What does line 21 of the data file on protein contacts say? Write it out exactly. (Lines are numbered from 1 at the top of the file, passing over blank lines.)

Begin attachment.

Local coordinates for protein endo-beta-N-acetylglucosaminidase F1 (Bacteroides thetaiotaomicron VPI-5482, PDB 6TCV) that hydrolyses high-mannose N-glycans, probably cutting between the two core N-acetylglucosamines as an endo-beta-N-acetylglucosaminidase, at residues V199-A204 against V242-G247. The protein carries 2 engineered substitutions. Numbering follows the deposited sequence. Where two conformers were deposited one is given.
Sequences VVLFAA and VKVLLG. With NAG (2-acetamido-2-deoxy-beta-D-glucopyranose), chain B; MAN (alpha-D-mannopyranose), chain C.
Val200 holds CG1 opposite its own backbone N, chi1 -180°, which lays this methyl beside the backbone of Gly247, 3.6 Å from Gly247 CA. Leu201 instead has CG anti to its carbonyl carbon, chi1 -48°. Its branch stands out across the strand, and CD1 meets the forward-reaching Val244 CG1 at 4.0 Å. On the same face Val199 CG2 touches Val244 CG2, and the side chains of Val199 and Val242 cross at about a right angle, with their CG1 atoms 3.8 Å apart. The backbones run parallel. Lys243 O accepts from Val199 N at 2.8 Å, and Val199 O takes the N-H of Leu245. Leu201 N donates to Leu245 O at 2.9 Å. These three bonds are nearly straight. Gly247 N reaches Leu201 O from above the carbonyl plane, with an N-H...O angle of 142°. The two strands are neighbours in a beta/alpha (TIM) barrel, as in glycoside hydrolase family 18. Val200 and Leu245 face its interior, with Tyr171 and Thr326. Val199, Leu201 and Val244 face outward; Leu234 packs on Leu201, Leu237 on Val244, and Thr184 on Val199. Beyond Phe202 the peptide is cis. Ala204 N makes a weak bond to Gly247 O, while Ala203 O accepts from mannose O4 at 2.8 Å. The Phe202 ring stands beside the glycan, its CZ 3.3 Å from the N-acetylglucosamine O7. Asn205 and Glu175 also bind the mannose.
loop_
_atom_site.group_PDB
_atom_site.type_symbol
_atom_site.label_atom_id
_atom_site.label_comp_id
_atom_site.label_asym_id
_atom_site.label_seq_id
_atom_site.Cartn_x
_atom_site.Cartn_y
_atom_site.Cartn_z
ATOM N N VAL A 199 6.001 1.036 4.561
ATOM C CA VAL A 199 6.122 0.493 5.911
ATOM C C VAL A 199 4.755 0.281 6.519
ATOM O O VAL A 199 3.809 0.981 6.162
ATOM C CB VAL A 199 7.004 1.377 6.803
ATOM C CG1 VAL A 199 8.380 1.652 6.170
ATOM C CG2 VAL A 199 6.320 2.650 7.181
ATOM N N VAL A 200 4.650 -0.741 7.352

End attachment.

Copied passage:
ATOM N N VAL A 200 4.650 -0.741 7.352